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Dental Implant Procedure: Is it Painful?

The procedure done to replace tooth roots with screw-like metal posts and replacing missing or damaged teeth with artificial ones is called dental implant surgery. Nowadays, dental implant surgery is seen as a welcome alternative to bridgework or dentures.

How dental implant surgery will be done will depend on two key factors: the condition of the patient’s jawbone as well as the type of implant that will be used. One major upside of dental implants is it provides robust support for the new teeth.

The dental implant process will also require that the bone will heal tightly around the implant. Since bone healing will take time, the process will likely take several months. Most people who have received dental implants report very minimal discomfort during the procedure. In addition, most notice the procedure is also less painful than a tooth extraction.

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Candidates

Placed surgically in the jawbone, dental implants will serve as roots for the missing teeth. Since titanium in the implants will fuse with the jawbone, the implants won’t cause bone damage, make noise, or slip.

You are a good candidate for dental implants if:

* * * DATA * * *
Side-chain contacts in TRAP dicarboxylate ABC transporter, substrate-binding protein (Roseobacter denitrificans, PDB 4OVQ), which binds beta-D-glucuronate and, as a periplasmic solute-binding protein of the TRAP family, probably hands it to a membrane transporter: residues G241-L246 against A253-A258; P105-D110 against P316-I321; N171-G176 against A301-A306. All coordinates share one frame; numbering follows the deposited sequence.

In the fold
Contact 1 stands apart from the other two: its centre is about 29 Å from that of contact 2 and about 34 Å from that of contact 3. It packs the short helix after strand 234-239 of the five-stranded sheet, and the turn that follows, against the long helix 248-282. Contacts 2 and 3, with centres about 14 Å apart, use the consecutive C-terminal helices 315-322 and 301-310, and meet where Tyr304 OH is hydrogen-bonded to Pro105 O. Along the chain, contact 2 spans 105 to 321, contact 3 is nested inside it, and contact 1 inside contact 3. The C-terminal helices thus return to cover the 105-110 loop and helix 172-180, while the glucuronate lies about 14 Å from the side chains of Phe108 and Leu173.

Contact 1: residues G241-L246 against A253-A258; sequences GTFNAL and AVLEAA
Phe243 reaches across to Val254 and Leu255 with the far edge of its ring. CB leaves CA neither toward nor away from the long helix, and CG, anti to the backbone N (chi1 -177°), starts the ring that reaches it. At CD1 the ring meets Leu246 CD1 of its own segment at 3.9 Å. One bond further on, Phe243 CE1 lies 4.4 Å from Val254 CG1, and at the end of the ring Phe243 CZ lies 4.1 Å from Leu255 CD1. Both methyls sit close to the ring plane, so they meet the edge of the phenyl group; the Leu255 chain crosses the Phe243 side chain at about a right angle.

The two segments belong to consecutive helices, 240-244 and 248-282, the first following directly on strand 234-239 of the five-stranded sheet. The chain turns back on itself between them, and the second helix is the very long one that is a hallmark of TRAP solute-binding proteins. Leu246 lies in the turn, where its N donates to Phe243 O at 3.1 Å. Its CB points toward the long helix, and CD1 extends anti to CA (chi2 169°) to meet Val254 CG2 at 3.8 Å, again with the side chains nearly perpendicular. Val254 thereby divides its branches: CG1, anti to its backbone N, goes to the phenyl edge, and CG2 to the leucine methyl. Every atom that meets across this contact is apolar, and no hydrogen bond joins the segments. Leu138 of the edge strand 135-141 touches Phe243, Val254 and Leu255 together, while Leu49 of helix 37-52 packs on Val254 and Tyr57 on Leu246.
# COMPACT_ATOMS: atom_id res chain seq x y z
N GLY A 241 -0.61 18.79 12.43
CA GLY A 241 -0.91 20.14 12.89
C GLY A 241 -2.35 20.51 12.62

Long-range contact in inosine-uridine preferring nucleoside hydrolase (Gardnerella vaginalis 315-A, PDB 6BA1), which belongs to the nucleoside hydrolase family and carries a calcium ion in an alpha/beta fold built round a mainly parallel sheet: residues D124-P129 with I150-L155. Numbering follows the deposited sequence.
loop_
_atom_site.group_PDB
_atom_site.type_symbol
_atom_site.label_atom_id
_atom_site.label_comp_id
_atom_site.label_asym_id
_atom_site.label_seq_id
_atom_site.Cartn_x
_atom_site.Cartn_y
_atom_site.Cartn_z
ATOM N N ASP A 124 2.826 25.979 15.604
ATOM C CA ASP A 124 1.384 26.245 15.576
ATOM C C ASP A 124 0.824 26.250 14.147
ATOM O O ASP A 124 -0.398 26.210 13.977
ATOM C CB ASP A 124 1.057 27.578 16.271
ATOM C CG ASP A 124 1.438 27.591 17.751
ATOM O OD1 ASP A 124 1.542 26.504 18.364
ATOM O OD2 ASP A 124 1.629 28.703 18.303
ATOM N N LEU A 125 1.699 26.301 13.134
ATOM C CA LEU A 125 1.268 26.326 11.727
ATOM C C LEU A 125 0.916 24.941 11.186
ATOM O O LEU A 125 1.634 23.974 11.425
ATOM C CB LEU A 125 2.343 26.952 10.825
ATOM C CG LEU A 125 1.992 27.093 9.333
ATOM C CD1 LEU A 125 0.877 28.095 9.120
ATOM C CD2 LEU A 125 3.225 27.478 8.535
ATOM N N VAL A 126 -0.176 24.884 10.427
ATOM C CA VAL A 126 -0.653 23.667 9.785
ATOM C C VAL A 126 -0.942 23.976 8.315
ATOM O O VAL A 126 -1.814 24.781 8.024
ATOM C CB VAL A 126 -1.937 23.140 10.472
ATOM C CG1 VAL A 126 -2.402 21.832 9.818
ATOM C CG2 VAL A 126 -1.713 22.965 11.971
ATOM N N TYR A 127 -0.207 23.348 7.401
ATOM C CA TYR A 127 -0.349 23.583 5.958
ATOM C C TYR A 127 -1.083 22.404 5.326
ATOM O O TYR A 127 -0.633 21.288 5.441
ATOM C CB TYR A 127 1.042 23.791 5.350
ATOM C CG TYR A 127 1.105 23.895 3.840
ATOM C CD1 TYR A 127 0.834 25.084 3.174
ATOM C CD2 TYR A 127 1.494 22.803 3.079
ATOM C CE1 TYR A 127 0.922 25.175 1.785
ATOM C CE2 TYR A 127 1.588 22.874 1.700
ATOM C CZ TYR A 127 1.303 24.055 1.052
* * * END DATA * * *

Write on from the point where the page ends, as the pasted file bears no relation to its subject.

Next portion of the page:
• You have one (or more) missing teeth
  • You have enough bone to secure the implants
  • You are able to have a bone graft when needed
  • You have a jawbone that has grown fully
  • You don’t have any conditions that affect bone healing
  • You have healthy oral tissues
  • You don’t smoke
  • You are willing to commit to the process for months
  • You don’t like wearing (or you are unable to wear) dentures

 

Risks

Just like any surgery, dental implants also have some health risks. It is reassuring to know however that problems are rare and if they ever occur, they are usually minor and can be treated easily. Some of the risks include:

  • Infection of the site of the implant
  • Damage or injury to the surrounding structures (i.e. blood vessels, other teeth, etc.)
  • Nerve damage which results to tingling, pain, or numbness in the natural teeth, lips, chin, and gums.

 

Preparation

The planning process may involve several specialists including oral and maxillofacial surgeons, periodontists, prosthodontist, and in some cases ENT (ear, nose, and throat) specialists.

Since dental implants will often require more than one procedure, a thorough evaluation process will be conducted. In line with this, the preparation process will typically involve the following:

Thorough dental exam. Dental X-rays and 3D images might be taken. Models of the teeth and jaw might also be made.

Medical history review. Your dentist might ask about any current and previous medical conditions you have as well as medications you’re currently taking. You might also be asked about over-the-counter medicines and supplements you are taking. If you have orthopaedic implants or a certain heart condition, antibiotics might be prescribed first prior to the surgery to help ensure infection is prevented.

Treatment plan. Tailored to the patient’s unique situation, the plan will take into account important factors like the number of teeth that needs replacement as well as the condition of both the remaining teeth and the jawbone.

Dr. Gerald Tan
drgeraldtan@gmail.com